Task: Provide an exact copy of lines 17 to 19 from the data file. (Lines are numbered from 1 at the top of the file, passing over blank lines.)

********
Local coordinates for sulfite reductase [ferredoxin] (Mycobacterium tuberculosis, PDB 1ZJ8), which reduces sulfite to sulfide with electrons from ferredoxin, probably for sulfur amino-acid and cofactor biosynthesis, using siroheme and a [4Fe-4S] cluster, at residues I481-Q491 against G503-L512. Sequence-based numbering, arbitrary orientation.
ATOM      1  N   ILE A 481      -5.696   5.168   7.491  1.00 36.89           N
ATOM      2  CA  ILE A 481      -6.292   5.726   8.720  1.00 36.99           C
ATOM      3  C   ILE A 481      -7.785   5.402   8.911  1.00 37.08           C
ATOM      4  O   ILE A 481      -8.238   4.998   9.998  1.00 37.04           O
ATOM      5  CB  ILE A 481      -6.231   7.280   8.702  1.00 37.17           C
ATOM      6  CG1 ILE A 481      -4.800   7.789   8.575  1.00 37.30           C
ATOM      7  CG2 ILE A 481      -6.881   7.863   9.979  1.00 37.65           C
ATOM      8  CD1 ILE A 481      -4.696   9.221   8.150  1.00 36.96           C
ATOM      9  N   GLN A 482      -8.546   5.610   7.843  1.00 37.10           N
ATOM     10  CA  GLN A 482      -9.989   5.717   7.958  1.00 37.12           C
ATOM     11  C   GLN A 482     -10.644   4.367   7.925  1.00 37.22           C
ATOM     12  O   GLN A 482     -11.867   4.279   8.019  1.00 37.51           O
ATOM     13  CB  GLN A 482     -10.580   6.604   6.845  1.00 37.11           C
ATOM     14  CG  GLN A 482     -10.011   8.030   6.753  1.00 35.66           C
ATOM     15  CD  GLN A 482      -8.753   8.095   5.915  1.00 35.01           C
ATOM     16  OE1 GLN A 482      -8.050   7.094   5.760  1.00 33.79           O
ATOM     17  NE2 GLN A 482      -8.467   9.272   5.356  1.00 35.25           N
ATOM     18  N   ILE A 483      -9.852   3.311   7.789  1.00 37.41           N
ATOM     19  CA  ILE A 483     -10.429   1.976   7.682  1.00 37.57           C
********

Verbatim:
ATOM     16  OE1 GLN A 482      -8.050   7.094   5.760  1.00 33.79           O
ATOM     17  NE2 GLN A 482      -8.467   9.272   5.356  1.00 35.25           N
ATOM     18  N   ILE A 483      -9.852   3.311   7.789  1.00 37.41           N